Natasha Slaughter: Absolutely. One of the things that happens first when you're diagnosed with a health concern that's going to eventually make you stop working, for lupus patients there's usually about five years, at about a five-year mark it's time to shut it down from that nine to five and have something more flexible that will be agreeable to your health concerns.
So when you stop completely, it's almost like change management and the phases of change management, and one of those phases is grief. You grieve the life that you had. You grieve the career that you had, especially somebody like me, who was on a trajectory to go up the career ladder. I wanted to go up the career ladder. And so you grieve all those things that you aren't able to do anymore, or the fact that you're sitting and doing nothing and you just don't know what to do with yourself. That's grief. And so you have to determine how you're going to get over that. Now for me, I was volunteering already. So my grief wasn't as significant because I knew that I still had responsibilities to SHERM Jacksonville. And I was also on the advisory council of another non-profit. So I knew I had responsibilities to others that I couldn't be down for a long period of time.
That grief sometimes still exists, because I do miss human resources and I do miss the day to day of training and developing individuals and the employee relations aspect of human resources. But I also know that I also have this fulfillment when it comes to owning my own company and helping out nonprofits. And I know that, should I have to stop tomorrow, I've really made a significant impact on my community and on the human resources community in particular.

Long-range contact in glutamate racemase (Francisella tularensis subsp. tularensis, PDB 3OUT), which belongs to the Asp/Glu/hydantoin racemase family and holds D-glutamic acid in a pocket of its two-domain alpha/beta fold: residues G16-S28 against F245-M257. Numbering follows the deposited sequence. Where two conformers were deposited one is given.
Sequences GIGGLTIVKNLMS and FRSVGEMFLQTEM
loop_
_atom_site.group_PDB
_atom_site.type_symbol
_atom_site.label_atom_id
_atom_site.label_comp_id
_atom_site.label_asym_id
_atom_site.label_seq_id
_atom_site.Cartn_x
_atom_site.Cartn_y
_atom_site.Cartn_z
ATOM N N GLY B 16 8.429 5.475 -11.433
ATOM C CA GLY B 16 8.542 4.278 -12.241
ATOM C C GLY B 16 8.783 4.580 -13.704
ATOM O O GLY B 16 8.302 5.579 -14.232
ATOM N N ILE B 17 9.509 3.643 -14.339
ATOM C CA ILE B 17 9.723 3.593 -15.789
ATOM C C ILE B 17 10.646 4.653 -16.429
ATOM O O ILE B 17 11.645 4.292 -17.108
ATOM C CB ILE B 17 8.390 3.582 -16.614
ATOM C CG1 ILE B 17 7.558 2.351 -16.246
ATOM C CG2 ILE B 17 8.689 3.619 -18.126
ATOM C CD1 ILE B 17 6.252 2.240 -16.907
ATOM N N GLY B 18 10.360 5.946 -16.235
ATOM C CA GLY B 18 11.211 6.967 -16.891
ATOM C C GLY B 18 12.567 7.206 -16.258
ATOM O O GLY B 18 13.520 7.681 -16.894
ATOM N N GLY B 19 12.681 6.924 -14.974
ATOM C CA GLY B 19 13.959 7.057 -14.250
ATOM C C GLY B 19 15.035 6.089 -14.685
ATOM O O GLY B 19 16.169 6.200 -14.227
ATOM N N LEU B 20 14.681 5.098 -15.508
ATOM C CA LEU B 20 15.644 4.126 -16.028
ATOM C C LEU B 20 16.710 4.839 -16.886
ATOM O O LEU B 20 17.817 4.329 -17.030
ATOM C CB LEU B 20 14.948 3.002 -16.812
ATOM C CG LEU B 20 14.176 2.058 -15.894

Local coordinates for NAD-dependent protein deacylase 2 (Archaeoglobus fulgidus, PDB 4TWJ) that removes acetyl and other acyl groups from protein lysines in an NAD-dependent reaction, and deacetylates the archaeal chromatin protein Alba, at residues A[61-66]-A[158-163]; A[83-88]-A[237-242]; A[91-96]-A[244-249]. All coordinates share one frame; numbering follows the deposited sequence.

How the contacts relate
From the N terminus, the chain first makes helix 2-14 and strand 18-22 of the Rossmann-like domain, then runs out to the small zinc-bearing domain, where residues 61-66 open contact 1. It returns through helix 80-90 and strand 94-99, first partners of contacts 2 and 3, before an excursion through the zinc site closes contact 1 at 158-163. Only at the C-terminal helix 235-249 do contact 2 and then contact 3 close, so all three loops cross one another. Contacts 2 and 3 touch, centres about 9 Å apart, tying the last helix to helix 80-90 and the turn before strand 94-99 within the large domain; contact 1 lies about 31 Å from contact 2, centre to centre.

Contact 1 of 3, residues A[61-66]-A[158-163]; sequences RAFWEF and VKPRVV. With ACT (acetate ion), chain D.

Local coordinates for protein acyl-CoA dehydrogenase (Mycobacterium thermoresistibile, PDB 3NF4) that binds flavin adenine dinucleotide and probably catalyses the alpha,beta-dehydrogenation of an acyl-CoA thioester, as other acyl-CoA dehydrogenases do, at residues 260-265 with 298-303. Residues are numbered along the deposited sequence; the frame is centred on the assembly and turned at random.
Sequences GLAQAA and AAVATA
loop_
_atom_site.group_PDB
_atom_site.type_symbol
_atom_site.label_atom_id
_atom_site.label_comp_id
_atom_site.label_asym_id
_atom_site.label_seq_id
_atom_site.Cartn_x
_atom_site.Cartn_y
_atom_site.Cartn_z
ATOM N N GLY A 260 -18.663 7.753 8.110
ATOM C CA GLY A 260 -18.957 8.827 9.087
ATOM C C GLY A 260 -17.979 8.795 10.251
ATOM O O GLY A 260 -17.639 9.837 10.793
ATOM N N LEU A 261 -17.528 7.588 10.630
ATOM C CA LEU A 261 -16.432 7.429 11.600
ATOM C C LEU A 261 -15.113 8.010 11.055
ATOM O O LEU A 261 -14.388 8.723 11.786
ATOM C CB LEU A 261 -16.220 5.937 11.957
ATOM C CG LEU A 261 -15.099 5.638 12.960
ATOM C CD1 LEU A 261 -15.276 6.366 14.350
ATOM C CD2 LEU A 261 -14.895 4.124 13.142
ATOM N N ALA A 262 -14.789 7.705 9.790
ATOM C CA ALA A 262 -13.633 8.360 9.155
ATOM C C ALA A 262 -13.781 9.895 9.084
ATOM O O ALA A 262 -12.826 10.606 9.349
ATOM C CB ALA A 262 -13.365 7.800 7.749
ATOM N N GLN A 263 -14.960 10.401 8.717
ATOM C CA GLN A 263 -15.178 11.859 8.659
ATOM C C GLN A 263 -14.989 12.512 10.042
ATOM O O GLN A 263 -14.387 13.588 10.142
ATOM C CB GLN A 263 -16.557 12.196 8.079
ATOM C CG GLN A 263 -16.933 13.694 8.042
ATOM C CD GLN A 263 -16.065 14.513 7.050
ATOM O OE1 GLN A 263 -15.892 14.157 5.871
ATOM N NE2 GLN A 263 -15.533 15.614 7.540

Carol Fishman Cohen: Thank you. All right. And so you then entered your career break with this diagnosis and this health condition, and where you were looking at, did you really know what was going to happen after that? And so what happened during the next few years? And then how did you decide that you were ready to start working again?
Natasha Slaughter: Well, my personality is that I didn't want to stop. So I thought about, okay I could maybe use this time to brush up on any type of skills that I may be lacking in or don't want to lose.
So I thought about, of course, going back to get my master's degree. And of course I took two classes in and had to stop for health reasons. Then I still really wanted to do something. I didn't know what I would be capable of doing long-term, but I really wanted to do something, after I had sat out about three years, two or three years.